NFL.com was first to report the news of the signing Thursday morning, and the deal will include the largest three-year cash total for a new contract in NFL history at just less than $90 million, according to ESPN.com. Garoppolo will be set to earn an NFL-record average of $27.5 million per season, topping the $27 million Detroit Lions quarterback Matthew Stafford earns annually.
That’s a hefty raise from the $820,077 base salary he played for in 2017.
Garoppolo was acquired from the New England Patriots mid-season in 2017 in exchange for a second-round pick. He took over the starting job three weeks later and went on to complete 67.4 percent of his passes for 1,560 yards, seven touchdowns and five interceptions while starting five of six games.
Garoppolo, 26, had been scheduled to become an unrestricted free agent next month.
He has started just seven career games since being drafted in 2014, and has 23 total appearances, but is 7-0 as a starter. General manager John Lynch made re-signing Garoppolo the 49ers’ top priority after watching him pick up coach Kyle Shanahan’s offense quickly and lead San Francisco to five consecutive victories to close the 2017 season.
That included victories over two playoff teams – the Tennessee Titans and Jacksonville Jaguars. And the five victories equaled the 49ers’ combined total from their previous 34 games.
“We want Jimmy to be a Niner for a long, long time,” Lynch said after the end of the regular season. “That process is going to take place here. We’re eager to get that done, to have the opportunity. … You have our assurances, and the fans do, that we’d like nothing more than to make him a Niner for a long, long time.”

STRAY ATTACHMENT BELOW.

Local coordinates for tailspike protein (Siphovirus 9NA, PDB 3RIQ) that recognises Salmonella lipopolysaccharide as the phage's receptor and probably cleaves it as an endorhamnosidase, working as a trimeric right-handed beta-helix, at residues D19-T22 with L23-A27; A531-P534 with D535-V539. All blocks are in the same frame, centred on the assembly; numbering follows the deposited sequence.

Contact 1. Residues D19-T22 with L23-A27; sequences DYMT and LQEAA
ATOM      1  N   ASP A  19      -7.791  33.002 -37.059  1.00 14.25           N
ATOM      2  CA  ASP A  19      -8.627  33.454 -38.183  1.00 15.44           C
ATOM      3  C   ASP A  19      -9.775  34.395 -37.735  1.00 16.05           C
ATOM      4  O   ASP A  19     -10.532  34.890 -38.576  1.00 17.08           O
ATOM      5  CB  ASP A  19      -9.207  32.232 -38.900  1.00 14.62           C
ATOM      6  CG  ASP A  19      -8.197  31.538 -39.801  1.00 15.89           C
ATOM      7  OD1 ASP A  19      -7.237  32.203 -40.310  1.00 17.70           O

In 23 career games, Garoppolo has completed 67.3 percent of his passes for 2,250 yards, 12 touchdowns, five interceptions and a 99.7 passer rating.
“I’ve heard talks about sample size,” Garoppolo said after the season finale. “It’s one of those things you can’t really control how much you play or when you play, but when your number’s called, I think if you make the most of your opportunities in this league, that’s what makes good players. That’s what I’ve tried to do in my short time being a starter, and good things have come from it.”
For a franchise that boasts the likes of Y.A. Title, Joe Montana and Steve Young in its history books, San Francisco has not had a quarterback voted to the Pro Bowl since Jeff Garcia in 2002.